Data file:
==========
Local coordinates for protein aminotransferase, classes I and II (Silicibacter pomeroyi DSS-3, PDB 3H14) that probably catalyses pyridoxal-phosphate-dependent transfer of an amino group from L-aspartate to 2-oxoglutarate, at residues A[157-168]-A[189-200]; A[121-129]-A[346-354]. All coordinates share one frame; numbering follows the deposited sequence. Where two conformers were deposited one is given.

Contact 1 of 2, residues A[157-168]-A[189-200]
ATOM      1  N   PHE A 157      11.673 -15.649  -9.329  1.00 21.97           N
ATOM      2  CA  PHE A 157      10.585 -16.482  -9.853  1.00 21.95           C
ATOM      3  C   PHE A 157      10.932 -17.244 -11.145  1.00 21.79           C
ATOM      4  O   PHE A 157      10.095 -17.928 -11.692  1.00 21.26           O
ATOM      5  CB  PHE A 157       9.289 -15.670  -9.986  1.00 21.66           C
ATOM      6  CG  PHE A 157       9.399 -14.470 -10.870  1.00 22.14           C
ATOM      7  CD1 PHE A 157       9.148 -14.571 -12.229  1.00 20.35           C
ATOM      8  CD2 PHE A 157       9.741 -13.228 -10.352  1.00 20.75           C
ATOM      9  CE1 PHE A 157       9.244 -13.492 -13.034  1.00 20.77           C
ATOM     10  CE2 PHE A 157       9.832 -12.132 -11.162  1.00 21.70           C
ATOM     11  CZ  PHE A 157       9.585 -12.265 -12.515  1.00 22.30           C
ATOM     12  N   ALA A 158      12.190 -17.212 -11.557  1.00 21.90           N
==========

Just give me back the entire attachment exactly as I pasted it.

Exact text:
Local coordinates for protein aminotransferase, classes I and II (Silicibacter pomeroyi DSS-3, PDB 3H14) that probably catalyses pyridoxal-phosphate-dependent transfer of an amino group from L-aspartate to 2-oxoglutarate, at residues A[157-168]-A[189-200]; A[121-129]-A[346-354]. All coordinates share one frame; numbering follows the deposited sequence. Where two conformers were deposited one is given.

Contact 1 of 2, residues A[157-168]-A[189-200]
ATOM      1  N   PHE A 157      11.673 -15.649  -9.329  1.00 21.97           N
ATOM      2  CA  PHE A 157      10.585 -16.482  -9.853  1.00 21.95           C
ATOM      3  C   PHE A 157      10.932 -17.244 -11.145  1.00 21.79           C
ATOM      4  O   PHE A 157      10.095 -17.928 -11.692  1.00 21.26           O
ATOM      5  CB  PHE A 157       9.289 -15.670  -9.986  1.00 21.66           C
ATOM      6  CG  PHE A 157       9.399 -14.470 -10.870  1.00 22.14           C
ATOM      7  CD1 PHE A 157       9.148 -14.571 -12.229  1.00 20.35           C
ATOM      8  CD2 PHE A 157       9.741 -13.228 -10.352  1.00 20.75           C
ATOM      9  CE1 PHE A 157       9.244 -13.492 -13.034  1.00 20.77           C
ATOM     10  CE2 PHE A 157       9.832 -12.132 -11.162  1.00 21.70           C
ATOM     11  CZ  PHE A 157       9.585 -12.265 -12.515  1.00 22.30           C
ATOM     12  N   ALA A 158      12.190 -17.212 -11.557  1.00 21.90           N